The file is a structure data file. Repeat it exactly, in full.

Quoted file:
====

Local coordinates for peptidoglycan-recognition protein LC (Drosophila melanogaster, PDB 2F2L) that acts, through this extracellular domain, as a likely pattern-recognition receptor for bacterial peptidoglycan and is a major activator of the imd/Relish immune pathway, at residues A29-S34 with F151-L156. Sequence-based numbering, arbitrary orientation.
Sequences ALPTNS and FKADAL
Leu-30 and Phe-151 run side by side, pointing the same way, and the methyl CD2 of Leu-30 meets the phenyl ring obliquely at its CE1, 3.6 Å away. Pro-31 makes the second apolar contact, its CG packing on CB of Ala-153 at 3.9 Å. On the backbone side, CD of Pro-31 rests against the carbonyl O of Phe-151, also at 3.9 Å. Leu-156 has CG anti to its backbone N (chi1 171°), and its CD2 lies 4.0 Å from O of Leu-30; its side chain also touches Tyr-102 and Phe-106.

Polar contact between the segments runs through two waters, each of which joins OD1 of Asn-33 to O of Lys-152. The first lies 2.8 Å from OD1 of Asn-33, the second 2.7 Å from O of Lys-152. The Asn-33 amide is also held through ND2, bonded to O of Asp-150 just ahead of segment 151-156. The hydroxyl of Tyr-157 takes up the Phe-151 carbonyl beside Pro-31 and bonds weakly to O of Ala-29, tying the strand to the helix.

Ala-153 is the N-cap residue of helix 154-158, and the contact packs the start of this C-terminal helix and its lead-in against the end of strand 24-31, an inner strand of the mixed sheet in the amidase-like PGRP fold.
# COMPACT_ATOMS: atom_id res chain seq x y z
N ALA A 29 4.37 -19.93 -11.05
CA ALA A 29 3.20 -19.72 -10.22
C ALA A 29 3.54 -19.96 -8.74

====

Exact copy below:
Local coordinates for peptidoglycan-recognition protein LC (Drosophila melanogaster, PDB 2F2L) that acts, through this extracellular domain, as a likely pattern-recognition receptor for bacterial peptidoglycan and is a major activator of the imd/Relish immune pathway, at residues A29-S34 with F151-L156. Sequence-based numbering, arbitrary orientation.
Sequences ALPTNS and FKADAL
Leu-30 and Phe-151 run side by side, pointing the same way, and the methyl CD2 of Leu-30 meets the phenyl ring obliquely at its CE1, 3.6 Å away. Pro-31 makes the second apolar contact, its CG packing on CB of Ala-153 at 3.9 Å. On the backbone side, CD of Pro-31 rests against the carbonyl O of Phe-151, also at 3.9 Å. Leu-156 has CG anti to its backbone N (chi1 171°), and its CD2 lies 4.0 Å from O of Leu-30; its side chain also touches Tyr-102 and Phe-106.

Polar contact between the segments runs through two waters, each of which joins OD1 of Asn-33 to O of Lys-152. The first lies 2.8 Å from OD1 of Asn-33, the second 2.7 Å from O of Lys-152. The Asn-33 amide is also held through ND2, bonded to O of Asp-150 just ahead of segment 151-156. The hydroxyl of Tyr-157 takes up the Phe-151 carbonyl beside Pro-31 and bonds weakly to O of Ala-29, tying the strand to the helix.

Ala-153 is the N-cap residue of helix 154-158, and the contact packs the start of this C-terminal helix and its lead-in against the end of strand 24-31, an inner strand of the mixed sheet in the amidase-like PGRP fold.
# COMPACT_ATOMS: atom_id res chain seq x y z
N ALA A 29 4.37 -19.93 -11.05
CA ALA A 29 3.20 -19.72 -10.22
C ALA A 29 3.54 -19.96 -8.74